3. stuffin says

    Prayer is one of the most common complementary and alternative medicine (CAM) therapies.

    That’s a confession that most of CAM is useless.

    Only one miracle from all those prayer CAMs, statistics would suggest it wasn’t the prayers.

  4. says

    At the close of the prayer, his wife opened her eyes and saw her husband kneeling in front of her,

    Okay, so my first thought is that this woman simply had her eyes closed for 12 years. That’s probably too easy, though.

    Was that the first time her husband begged his god to restore her sight? It’s awfully hard to believe that something that was certainly done to no effect for years can be assigned a causal role in her abrupt recovery.

    It’s obvious. Heaven is six light years away, and prayer travels at the speed of light, as does God’s healing power.

  5. says

    Could be conversion disorder (DSM-5) formerly known as “hysterical blindness.” It’s when your psychological states tell your brain “you can’t see!” and it can’t. A psychlogical “miracle cure” might work for someone who is primed for it.

    [disclaimer: as far as I am concerned a lot of psychology may as well be religion]

  6. wzrd1 says

    Macular degeneration is a very specific medical condition with a rather large variety of potential causes. It’s also quite irreversible, save if one regrows the retina. Macular degeneration can be “diagnosed” (it’s a non-specific diagnosis, as a cause isn’t apparent with the initial testing) with pupil dilation, illumination of the retina and a magnifier. Most cases are caused by ischemia, well, all really. Wet macular degeneration being leaky abnormal blood vessels in the macular region of the retina, dry macular degeneration being associated with yellow deposits called drusen forming and the blood vessels becoming brittle and leaking.
    The only thing I’ve ever observed prayer successfully grow, at 100% efficacy and at six sigma certainty is boredom, although I suspect mold can grow at approximately the same rate on the proper culture medium.

    So, we have a rather specific medical condition, only 10% of cases being wet macular degeneration, causing rather significant and profound blindness, alas, without any medical documentation.
    That’s right up there with a case of profound deafness associated with the patient hearing unicorn flatus.
    Then, a prayer and 100% resolution occurred. So, she either instantaneously regrew her retina, the diagnosis was utterly incompetent and evidence free or she is one of those unique individuals, with a case number of precisely zero, who can see well without a retina.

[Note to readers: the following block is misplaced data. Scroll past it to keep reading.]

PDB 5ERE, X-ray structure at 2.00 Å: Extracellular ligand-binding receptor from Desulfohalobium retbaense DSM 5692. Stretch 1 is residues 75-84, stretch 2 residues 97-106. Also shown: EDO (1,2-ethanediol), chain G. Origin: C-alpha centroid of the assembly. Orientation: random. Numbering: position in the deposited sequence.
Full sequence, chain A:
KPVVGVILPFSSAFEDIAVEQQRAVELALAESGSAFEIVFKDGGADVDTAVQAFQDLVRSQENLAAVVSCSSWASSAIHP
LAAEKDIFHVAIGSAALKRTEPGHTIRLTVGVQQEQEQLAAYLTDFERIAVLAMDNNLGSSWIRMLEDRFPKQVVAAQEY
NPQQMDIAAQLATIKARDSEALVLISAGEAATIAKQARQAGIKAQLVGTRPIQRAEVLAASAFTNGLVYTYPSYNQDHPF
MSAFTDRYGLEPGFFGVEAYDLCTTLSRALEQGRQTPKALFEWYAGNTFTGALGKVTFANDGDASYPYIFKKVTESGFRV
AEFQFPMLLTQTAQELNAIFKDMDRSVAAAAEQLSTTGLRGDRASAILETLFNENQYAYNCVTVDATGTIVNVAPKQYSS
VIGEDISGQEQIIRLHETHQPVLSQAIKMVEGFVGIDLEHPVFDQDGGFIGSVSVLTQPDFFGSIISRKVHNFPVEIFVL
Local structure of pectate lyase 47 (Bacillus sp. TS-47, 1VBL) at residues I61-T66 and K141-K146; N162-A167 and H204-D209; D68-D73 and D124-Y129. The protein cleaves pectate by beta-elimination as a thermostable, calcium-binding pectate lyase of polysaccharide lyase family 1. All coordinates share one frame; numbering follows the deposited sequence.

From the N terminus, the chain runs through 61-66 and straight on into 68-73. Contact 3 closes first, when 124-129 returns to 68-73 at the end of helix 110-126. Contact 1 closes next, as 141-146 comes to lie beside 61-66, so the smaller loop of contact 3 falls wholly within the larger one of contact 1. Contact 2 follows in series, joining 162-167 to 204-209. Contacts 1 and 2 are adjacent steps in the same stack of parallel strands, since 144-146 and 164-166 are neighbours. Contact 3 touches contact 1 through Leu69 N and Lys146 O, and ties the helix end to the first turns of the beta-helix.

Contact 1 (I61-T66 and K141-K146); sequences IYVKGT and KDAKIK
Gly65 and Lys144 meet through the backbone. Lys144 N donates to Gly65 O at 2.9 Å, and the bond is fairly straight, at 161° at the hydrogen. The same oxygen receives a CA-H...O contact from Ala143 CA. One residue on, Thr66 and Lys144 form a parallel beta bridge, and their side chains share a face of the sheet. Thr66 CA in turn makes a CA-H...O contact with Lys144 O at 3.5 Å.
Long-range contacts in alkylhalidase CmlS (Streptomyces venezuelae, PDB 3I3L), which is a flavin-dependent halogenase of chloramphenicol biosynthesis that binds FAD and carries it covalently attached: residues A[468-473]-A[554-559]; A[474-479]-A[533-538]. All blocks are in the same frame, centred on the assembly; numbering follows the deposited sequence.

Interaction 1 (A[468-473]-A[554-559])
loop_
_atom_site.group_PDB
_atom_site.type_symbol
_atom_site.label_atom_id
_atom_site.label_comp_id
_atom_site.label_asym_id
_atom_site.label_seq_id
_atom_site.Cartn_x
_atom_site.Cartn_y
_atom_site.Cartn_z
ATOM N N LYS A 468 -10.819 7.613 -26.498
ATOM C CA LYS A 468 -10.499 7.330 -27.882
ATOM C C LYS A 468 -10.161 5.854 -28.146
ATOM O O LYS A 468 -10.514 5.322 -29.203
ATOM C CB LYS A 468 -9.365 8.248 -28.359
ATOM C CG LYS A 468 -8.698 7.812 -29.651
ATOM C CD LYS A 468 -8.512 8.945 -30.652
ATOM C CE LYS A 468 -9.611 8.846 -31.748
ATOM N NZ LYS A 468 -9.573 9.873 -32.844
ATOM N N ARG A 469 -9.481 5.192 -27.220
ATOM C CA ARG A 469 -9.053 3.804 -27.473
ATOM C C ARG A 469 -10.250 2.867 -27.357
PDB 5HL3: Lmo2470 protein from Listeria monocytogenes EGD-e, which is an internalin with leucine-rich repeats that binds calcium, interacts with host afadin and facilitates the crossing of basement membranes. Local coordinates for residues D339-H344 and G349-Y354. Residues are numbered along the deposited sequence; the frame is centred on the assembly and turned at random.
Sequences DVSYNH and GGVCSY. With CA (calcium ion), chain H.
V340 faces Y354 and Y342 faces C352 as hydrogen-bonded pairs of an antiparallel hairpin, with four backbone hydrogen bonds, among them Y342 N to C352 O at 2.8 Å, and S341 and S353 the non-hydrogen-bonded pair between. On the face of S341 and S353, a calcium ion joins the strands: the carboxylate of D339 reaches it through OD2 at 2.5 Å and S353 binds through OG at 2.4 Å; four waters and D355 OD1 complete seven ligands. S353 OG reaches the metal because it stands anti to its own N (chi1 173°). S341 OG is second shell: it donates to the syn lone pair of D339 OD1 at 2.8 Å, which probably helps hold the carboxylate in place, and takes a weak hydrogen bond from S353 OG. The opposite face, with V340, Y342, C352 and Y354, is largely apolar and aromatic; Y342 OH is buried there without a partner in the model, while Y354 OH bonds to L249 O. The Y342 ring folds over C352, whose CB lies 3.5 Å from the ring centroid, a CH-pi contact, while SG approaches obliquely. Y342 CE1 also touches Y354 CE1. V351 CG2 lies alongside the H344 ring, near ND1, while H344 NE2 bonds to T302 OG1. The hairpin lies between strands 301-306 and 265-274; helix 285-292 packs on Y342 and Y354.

Yeah, let’s just stick both in the unicorn fart pile.

    Marcus Ranum, I fully concur with your disclaimer. Hence, the entirety of my concerns over EP, which PZ has quite well covered the unicorn fart evidence for.

    Lemme guess, the actual prayer was:
    Ooo eee, Ooo ah ah, ting tang
    Walla walla, bing bang
    Ooo eee, Ooo ah ah, ting tang
    Walla walla bing bang
    Ooo eee, Ooo ah ah, ting tang
    Walla walla, bing bang
    Ooo eee, Ooo ah ah, ting tang
    Walla walla bing bang

  7. strangerinastrangeland says

    I prefer to call it “So-called Complementary and Alternative Medicine” – leads to a much more appropriate abbreviation. :-)

  8. mordred says

    Every time I read about one of these singular anecdotes about healing through prayer, I remember the time when someone on the net claimed Oberammergau as a proof that prayer works.
    As the story goes, Oberammergau in Bavaria was hit badly by the plague in the 17th century, until the residents prayed to god and promised him they would stage a passion play every ten years if he spared the rest of the villagers. Immediately the deaths stopped and the plague never returned to the place.
    They still do the passion play every ten years.
    Ignoring for now that there are no contemporary sources for the legend, this happened during the 30 years war, when the plague was killing large parts of the populace all across Germany. I’m pretty sure people prayed and tried to cut deals with their god pretty much everywhere, including in the two villages that used to be west of here.
    That you got only one miracle to show for instead of, say, 70% of all cases is really not convincing.

    It’s the same with the handful of healing miracles, considering there are probably millions of people praying every day to different gods to help them with all kinds of medical problems.

  9. says

    Here’s a review article from BMJ:

    Visual complaints without evidence of contributory ocular or non-ocular pathology are not infrequent presentations to the general Accident and Emergency department, and are said to account for approximately 1% of visual problems seen by the ophthalmologist.1 The wide spectrum of terminology used to describe visual disturbance without a physical basis, which includes ‘functional’, ‘hysterical’ (amblyopia), ‘conversion disorder’, ‘neurotic’,2 ‘supratentorial’,2 and ‘psychosomatic’, has resulted in considerable confusion. In this review we use the term non-organic visual loss (NOVL) to describe any visual disturbance where there is no detectable dysfunction of structures between cornea and occipital cortex.